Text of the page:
On Friday, we received Canadian export data for the month of December. This data set is important to us given the lack of export data from the U.S. and also the ability to track at least in part Chinese demand for wheat. August-December all-wheat exports totaled 9.470MMT vs. 8.168MMT a year ago, a 15% bump vs. the USDA calling for a bit more than a 9% jump. Non-durum exports of 8.013MMT are up from 6.602MMT a year ago. Wheat exports to China in December totaled 439,600MT, up from 153,400MT a year earlier. Marketing-year-to-date exports to China of 991,700MT are up 138% from the same period a year ago. This bodes well for China buying US-HRS if/when a trade deal is agreed upon on. Despite massive inventories, China still needs at least some quality wheat for blending purposes. Other large y/y increases for Canadian wheat exports included Indonesia up 38% from a year ago, Mexico up 14% and Peru up 20. August-December canola exports totaled 4.357MMT, down slightly from last year’s 4.623MMT. Barley exports of 994,100MT are up from last year’s 770,300MT.
Charts on Twitter this weekend showing domestic prices of Russian Milling Wheat hitting the highest levels since the summer of 2016. These prices come despite the fact the Russian Ruble has actually been strengthening as of late relative to the U.S. Dollar. This supports the notion the Russian Ag Minister plans to regulate interior prices of wheat via rail subsidies, keeping wheat away from export channels if need be. One analyst implied that production could have possibly been overstating production the last few years as Russia produced record crop after record crop. As domestic prices rally, it should continue to support export values taking Russian offers out of contention in MENA destinations. Black Sea wheat futures are trading at the highest levels since 12/27 but we should see prices rally toward fall highs at $255-257/MT if Russia is truly scraping the bottom of the bins.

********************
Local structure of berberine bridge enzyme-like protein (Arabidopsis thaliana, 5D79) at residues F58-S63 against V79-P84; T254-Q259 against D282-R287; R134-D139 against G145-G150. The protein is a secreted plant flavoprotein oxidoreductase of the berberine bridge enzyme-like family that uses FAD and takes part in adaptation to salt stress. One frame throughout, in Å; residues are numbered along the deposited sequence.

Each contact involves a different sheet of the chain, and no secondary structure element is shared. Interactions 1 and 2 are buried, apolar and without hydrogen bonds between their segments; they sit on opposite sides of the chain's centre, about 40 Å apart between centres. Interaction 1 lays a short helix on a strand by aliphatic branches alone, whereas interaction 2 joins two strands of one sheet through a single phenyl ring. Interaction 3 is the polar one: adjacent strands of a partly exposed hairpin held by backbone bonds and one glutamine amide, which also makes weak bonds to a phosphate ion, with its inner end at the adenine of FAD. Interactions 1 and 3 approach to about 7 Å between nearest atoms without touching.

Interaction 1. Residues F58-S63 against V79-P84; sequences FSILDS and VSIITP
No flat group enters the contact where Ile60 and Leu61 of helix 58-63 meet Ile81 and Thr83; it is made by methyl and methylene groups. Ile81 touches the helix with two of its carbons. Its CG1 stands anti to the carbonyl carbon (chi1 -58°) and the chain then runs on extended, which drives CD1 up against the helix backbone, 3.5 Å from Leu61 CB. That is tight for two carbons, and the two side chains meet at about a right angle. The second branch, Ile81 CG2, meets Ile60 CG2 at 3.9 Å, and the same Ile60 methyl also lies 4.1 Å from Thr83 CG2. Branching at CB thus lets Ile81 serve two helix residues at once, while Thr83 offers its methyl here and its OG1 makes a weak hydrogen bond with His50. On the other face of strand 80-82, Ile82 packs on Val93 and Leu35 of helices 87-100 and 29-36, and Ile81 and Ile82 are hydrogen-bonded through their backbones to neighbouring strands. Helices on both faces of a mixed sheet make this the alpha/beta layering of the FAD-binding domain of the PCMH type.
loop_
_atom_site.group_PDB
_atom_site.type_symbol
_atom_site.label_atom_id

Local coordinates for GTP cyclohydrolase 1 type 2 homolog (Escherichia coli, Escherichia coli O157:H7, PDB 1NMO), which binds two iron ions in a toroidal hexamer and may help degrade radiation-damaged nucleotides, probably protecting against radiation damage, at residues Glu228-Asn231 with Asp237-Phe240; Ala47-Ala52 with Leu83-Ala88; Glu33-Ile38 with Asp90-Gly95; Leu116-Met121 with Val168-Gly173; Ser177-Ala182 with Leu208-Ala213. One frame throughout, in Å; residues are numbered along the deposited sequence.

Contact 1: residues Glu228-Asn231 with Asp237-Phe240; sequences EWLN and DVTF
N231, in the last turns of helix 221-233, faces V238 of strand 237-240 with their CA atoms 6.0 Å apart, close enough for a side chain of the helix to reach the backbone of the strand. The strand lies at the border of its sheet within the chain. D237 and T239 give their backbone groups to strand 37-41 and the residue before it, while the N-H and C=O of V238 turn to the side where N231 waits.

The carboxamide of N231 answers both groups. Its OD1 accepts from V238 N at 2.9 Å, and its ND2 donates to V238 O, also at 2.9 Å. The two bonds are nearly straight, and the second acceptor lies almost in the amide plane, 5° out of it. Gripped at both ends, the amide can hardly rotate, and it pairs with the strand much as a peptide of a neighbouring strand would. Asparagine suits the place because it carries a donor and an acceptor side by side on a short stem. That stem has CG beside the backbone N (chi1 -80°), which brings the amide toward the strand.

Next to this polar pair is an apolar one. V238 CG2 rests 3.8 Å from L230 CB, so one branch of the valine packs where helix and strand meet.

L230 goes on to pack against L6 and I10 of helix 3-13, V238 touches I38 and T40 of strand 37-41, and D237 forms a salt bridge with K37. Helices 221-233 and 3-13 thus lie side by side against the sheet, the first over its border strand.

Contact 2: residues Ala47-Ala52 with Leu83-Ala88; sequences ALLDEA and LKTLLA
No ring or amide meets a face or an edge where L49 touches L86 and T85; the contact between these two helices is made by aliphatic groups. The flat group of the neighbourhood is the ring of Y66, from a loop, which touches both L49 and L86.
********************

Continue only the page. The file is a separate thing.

A couple data points from Brazil over the weekend including IMEA reporting Mato Grosso soybean harvest progress at 25.6% complete vs. 9.7% average. This supports the soybean loadings for January which were reported at 2.65MMT month-to-date, up 22% from 2018. It is thought February loadings could set a new record north of 6MMT. Last week, FOB offers showed Brazil and Argentine soybeans below US-Gulf offers. This makes additional purchases from China without a guarantee attached to them via a trade deal problematic. Why would China continue to buy U.S. soybeans at a premium to South American soybeans if they don’t have to? The entire goal from the Chinese side of the table was to de-stock and take as few U.S. soybeans as possible until South American production came on-line. Well, they accomplished that task, and reaching for U.S. soybeans now will just result in a larger food bill. Despite this, soybeans have maintained their uptrend dating back to September with a distinct set of higher lows. March soybeans specifically traded and closed above its 200-day moving average on Friday for the first time since June 7th. A market which can’t go down probably has a reason for it. Raises the bar for trade negotiations this week between the U.S. and China.
Bottom Line: Let’s get some data out and recalibrate prices. Export sales and commitments of traders data are the two pieces we are looking forward to most as it will give us a chance to see how commercials have been positioning during the month of January. The February WASDE will be important, but it probably takes a back seat to the winter wheat seedings and Quarterly Stocks in our opinion. Grain markets would do well to have a bunch of demand hit newswires as part of export sales announcements. If we come up short, bears aren’t likely to take it easy on the bulls.
Good Luck Today.